embalmed in The Swiss diary—a fragment Moore's Life, and agree so -contains an episode of charclosely with the spirit of his acteristic scorn about the Enletters that some mention of glish lady who exclaimed of them must here be made. No Mont Blanc, “Did you ever see one in perusing them can fail anything more rural ?”—“as if to be struck with their pre- it was Highgate or Hampton or dominant, even violent, sin- Brompton or Haye's !” while cerity. Byron's writing was his earliest diary of all shows a mainly a vent for his impetu- specimen of quite “Don Juan" ous feelings. In all his com- calibre : “ Went to bed and positions, public as well as slept dreamlessly, but not reprivate, a sense of lurid smoke freshingly: awoke and up an from the flame of passion is hour before being called, but manifest; they are the craters dawdled three hours in dressing. of his heart. His emphasis and When one subtracts from life directness of expression, the infancy (which is vegetation), shrewd common sense imputed sleep, eating and swilling to him by Disraeli, his vivid in- buttoning and unbuttoning tuitions of men, things, and how much remains of down scenery, his moody sense of right existence ?—the summer doom-originally implanted by of a dormouse.” the Calvinist superstitions of But the most methodical his nurse, and apparent in his diary of any, one beginning very scepticism—his thirst for while Byron was a boy and action, his untamable genius lasting till 1867, is that of for rebellion, his proud intensity Henry Crabb Robinson–a man in collision with the filmed whose elevation of spirit, alerthollowness of fashionable life, — ness of mind, and volatile salt all these forces are welded to companioned him with the most gether, not in chaos, as might various intellects of his prohave been supposed, but in a tracted life. The intimate of weird creative harmony. Let the Clarksons and Mrs Barus cull one example from his bauld, the comrade of Hazlitt, Ravenna diary: "Hear the car- the friend and correspondent of riage-order pistols and great- Goethe and his court, of Tieck coat as usual—necessary articles and Schelling, the acquaintance -weather cold-carriage open of Schiller and Madame de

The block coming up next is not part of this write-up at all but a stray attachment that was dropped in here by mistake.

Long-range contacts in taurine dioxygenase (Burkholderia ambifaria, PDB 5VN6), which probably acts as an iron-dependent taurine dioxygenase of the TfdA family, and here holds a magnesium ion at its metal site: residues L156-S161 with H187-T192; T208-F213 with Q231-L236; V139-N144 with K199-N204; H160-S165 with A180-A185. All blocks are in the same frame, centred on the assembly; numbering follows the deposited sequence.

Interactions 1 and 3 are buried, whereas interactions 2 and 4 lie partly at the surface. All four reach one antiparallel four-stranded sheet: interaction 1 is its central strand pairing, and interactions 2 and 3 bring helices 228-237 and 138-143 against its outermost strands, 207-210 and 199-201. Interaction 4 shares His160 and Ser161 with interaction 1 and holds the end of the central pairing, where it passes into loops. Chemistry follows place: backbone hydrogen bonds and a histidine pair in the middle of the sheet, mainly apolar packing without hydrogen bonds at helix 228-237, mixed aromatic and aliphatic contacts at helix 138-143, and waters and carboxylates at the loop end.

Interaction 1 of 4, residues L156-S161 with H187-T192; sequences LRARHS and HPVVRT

Staël, the cherished associate of diary. Of Wordsworth's depth the whole Lake school of poets, and difficulty of expression, of he had seen Shelley and Mrs Coleridge's eloquent mysticism, Siddons, travelled with Southey of Lamb's “antic disposition, to Paris and Wordsworth to of Goethe's clear-cut serenity, Italy, conversed with Coleridge, his pages are among the most supped and walked often with authentic exponents. But they Charles Lamb, watched the are also dedicated to the goodrhapsodies of Blake, breakfasted ness of smaller men. Above all with Rogers, chatted with Syd- things Robinson possessed the ney Smith and Lady Blessing many - travelled heart.” His ton (at whose house he met the patient sympathy with loftiyoung Disraeli), discoursed with ness of mind is evinced by his Bunsen, and vied with “Con- late correspondence with Lady versation Sharpe; a philoso- Byron. To him Wordsworth pher and unitarian, a philan- addressed the lines beginning thropiston principle, almost with “Companion, by whose the first foreign correspondent buoyant spirit cheered.” With of the Times, and, later, a some faculty of imagination, practising barrister, sprung however, he lacked fancy and from a lower middle-class that feeling for the picturesque. has now nearly evaporated—a Venice, in Wordsworth's own class with temperament as well company, leaves him untouched; as character, with refinement and the whole world is to him as well as determination—he rather a panorama of excellence impressed his virtues on the than a landscape of light and most illustrious. He seldom shade. soars, but he never grovels; he Space presses, and we must rarely startles, but he never glance at two recent diaries, not intrudes. The want of “liber- omitting the familiar Greville ality” in his boyish education by the way. But first a glimpse was atoned for by the un must be given of two diaries in checked originality of his char- the form of letters which have acter and by his visits to been, we think, too little in Germany in her golden age. public prominence. We allude There, besides being a deep to the correspondence of Felix student, he opened the gates of Mendelssohn, and of Charles cultivated aristocracy and aris- Dickens. Of the former it may tocratic culture. He was told well be said that they are how, at the outset, he had only “words without songs." The to assert that he was “English same pure feeling and exalted to be treated as a “nobleman.” ideals, affectionate humility, His chief interest throughout conscientious aspiration, and the journal is for "characters." pathetic playfulness that per“ The half-literary conversations vade the music are the qualities of half-learned people, the com- of the Letters. We must remonplaces of politics and reli- luctantly be content with two gious dispute, are to me intoler- examples: “So I am said to able.” This is the canon of his have become a saint! If this